$$G ::= a \to b: m\ |\ G; G \ |\ G \mathbin{||}G \ |\ \forall x:S \cdot G$$

We can now write a type like

$$\forall p:\mathit{ps} \cdot c \to p: \mathit{prepare}$$

which would suffice for the start of a commit protocol. Notice that $\forall$ is just n-ary parallel composition for each party in the role.

Projection should give us

$$L_c : \forall p:ps \cdot \mathit{send}\ p\ \mathit{prepare}$$

$$L_p : \mathit{recv}\ c$$

which matches our intuition neatly:

Here is the projection function for $\forall$, which is now defined with respect to a role $S$.

$$\forall x:S \cdot G \upharpoonright S \equiv G \upharpoonright S$$

$$\forall x:S \cdot G \upharpoonright S' \equiv \forall x:S \cdot (G \upharpoonright S)\\ (S \neq S')$$


For leader election, however, we quickly run into a problem.

$$\forall s:\mathit{servers} \cdot s \to s: \mathit{RequestVote}$$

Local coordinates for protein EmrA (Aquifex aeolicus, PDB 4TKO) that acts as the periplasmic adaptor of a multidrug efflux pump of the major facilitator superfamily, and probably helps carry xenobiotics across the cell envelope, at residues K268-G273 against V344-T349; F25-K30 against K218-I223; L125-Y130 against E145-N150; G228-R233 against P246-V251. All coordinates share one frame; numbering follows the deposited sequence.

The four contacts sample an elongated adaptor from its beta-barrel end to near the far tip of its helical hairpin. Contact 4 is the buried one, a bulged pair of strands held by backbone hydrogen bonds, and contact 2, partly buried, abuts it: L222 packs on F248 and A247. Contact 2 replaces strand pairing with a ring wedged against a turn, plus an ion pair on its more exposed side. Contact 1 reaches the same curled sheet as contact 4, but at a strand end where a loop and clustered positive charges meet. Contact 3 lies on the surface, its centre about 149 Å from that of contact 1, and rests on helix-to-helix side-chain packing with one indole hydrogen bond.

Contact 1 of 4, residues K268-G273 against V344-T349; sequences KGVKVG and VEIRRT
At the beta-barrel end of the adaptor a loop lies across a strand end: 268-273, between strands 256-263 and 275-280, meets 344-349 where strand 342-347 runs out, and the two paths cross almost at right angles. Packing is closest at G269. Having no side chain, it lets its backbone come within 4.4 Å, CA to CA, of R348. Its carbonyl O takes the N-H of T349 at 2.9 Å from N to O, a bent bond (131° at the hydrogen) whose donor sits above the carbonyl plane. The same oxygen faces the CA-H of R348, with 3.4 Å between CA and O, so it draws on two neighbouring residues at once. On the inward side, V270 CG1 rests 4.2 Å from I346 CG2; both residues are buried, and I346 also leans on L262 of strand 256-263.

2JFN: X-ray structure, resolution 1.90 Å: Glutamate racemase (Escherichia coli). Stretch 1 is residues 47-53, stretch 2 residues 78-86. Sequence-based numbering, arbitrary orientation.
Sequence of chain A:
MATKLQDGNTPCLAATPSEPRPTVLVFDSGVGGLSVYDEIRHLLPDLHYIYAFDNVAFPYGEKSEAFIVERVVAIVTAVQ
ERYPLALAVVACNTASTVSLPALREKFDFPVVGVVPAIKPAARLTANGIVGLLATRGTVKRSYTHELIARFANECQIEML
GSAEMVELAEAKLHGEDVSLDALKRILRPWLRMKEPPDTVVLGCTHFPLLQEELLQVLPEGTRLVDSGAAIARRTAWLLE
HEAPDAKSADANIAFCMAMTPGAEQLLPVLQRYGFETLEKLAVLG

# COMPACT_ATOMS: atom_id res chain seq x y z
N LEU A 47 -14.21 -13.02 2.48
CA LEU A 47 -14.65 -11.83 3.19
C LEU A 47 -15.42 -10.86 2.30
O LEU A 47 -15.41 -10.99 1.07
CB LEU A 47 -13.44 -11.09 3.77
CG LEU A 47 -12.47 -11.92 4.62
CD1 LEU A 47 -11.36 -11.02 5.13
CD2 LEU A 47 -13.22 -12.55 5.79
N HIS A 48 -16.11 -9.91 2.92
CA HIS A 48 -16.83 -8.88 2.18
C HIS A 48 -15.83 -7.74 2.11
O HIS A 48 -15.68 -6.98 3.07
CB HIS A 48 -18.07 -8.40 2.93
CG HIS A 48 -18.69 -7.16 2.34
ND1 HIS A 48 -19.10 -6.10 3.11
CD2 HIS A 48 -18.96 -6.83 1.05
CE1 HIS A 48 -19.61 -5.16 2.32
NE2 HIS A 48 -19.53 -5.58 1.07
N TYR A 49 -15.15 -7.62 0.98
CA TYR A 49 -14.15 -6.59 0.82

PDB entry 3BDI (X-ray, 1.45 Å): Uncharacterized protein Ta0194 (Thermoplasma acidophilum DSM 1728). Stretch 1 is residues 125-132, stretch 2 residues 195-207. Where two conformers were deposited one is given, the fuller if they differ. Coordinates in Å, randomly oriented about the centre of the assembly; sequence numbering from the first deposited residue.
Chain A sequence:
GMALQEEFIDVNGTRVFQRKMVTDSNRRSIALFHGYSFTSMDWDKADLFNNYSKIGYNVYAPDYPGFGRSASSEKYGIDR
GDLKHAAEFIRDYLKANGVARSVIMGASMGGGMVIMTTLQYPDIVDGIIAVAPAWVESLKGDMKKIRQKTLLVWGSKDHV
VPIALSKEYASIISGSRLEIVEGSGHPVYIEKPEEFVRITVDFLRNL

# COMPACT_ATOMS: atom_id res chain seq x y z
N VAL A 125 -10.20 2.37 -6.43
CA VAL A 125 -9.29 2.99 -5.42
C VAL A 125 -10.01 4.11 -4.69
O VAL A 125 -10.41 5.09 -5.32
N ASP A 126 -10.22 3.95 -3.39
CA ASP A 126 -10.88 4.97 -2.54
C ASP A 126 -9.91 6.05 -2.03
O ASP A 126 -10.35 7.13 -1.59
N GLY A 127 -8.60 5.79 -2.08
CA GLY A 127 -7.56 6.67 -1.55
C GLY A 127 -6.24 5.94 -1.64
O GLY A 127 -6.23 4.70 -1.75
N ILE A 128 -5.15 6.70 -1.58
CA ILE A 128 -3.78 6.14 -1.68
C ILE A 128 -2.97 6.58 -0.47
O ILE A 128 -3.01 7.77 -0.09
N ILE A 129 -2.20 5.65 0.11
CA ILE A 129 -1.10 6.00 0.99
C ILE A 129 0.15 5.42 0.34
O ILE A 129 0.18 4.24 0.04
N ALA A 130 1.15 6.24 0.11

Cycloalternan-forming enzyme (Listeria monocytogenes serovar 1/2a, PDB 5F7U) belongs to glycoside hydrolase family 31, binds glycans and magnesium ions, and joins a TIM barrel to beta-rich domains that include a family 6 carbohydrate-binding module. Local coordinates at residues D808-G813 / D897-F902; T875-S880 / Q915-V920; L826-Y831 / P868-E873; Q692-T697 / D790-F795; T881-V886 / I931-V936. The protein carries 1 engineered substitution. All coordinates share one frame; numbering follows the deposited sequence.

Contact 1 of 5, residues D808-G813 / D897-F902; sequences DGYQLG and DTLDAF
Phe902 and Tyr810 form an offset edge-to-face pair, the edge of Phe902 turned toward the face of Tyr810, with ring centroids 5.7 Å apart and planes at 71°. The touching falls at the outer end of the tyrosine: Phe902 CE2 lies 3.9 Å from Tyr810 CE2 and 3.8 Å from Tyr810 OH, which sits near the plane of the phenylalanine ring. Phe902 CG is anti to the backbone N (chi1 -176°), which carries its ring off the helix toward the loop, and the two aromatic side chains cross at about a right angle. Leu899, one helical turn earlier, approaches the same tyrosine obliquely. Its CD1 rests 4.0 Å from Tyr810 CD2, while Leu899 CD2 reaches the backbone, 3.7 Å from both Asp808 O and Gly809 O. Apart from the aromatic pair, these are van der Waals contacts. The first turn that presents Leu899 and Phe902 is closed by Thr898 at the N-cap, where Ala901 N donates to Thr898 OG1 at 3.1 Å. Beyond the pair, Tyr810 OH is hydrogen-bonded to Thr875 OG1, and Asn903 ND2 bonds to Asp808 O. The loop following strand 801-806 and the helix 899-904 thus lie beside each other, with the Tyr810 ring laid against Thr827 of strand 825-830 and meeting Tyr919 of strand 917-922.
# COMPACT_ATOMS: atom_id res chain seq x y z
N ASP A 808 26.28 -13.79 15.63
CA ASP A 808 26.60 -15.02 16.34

The rules from before don't help us much - do we keep the quantifier or not? Also, it seems that a server should both $\mathit{send}$ and $\mathit{recv}$, but since there is only one role to project with respect to, we can only have one of those.

We call this sort of intra-role communication a self-send.

The paper Dynamic Multirole Session Types (2013) proposes an elegant solution, based on the following observation, or lemma: given an arbitrary party $z$ in role $S$, the following types are equivalent.

$$\forall x:S\cdot G\\ \equiv\\ G[z/x]\ ||\ \forall x:S\setminus \{z\}\cdot G$$

That is, a universal quantification is just the parallel composition of "what $z$ does" and "what everyone else does".